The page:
In addition to his overall structural problem of how to support the weight of the lantern tower, a s I see it, the Master Carpenter is trying to solve several subsidiary problems, one of which is to be seen in this detail : There are no less than 13 joists, major and minor, which must come together at a single point ("A").

This detail of one of the eight primary joint confluences at the "floor" (as Hewett terms it --the wooden vaults are below, the lantern tower above) level of the Ely Octagon illuminates part of the complexity of design which was necessary to construct this extraordinary structure.
Note that all of the secondary and tertiary beams ("joists" as it were, since this may be called a "floor") conververge, ultimately, upon the single vertical beam/"pilaster," "A."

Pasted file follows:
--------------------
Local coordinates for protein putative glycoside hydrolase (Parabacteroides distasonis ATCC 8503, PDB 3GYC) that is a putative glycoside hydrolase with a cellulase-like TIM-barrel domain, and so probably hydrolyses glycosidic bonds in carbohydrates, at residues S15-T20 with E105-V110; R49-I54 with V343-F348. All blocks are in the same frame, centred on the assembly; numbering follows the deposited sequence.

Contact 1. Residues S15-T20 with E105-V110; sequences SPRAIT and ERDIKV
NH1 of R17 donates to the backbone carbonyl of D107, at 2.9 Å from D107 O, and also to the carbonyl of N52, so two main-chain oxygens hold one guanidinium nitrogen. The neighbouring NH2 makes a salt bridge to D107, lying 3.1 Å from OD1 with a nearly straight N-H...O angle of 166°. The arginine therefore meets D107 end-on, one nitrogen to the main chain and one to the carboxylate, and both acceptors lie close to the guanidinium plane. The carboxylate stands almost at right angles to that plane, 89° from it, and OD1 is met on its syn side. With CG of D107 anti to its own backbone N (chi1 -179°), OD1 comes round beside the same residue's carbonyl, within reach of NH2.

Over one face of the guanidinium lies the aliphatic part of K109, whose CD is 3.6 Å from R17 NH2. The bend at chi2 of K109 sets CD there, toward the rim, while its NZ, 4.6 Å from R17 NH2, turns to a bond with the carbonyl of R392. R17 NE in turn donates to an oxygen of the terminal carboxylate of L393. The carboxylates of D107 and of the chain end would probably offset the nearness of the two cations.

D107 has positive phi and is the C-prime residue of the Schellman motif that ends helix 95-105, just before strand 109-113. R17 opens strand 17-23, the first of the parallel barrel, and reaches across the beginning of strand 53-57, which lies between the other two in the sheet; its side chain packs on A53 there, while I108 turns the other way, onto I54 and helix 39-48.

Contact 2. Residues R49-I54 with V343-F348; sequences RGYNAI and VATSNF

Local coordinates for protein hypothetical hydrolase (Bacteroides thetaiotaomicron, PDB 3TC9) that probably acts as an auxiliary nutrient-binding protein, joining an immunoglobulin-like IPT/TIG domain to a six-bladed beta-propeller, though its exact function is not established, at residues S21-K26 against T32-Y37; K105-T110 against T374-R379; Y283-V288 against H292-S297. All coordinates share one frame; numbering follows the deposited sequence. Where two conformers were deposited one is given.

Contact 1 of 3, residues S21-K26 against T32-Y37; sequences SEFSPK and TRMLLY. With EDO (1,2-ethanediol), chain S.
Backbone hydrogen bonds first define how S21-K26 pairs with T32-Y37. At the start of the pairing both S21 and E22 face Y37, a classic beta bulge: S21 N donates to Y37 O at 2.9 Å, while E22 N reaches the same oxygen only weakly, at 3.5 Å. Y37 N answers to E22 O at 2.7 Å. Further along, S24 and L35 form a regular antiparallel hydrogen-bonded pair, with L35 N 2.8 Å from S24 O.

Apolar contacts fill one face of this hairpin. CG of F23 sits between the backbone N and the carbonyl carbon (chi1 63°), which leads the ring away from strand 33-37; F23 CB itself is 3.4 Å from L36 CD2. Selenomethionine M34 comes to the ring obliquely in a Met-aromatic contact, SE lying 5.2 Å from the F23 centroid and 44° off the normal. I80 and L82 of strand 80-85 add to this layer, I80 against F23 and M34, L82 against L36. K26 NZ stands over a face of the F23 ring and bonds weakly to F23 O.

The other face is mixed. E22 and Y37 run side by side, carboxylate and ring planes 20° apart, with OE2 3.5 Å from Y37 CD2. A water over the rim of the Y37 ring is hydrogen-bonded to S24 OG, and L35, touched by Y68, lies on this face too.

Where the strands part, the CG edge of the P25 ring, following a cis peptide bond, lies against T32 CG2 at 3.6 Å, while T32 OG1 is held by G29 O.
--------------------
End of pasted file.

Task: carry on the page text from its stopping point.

That is, all of the weight/stress of all of these elements (as well as those of the wall beams, "f") was carried to the ground via the vertical beam "A" except for that which was carried by the wooden ribs below. If this stress was essentially carried by the beams/joists which we see here, then an examination of the type of joints used should suffice to demonstrate this. The question then becomes : What is the nature of these joints?
Since, in any wooden joint, grain is an essential element, I've added some lines to emphesize the direction of the grain in these beams, together with shading to clarify the upper surfaces.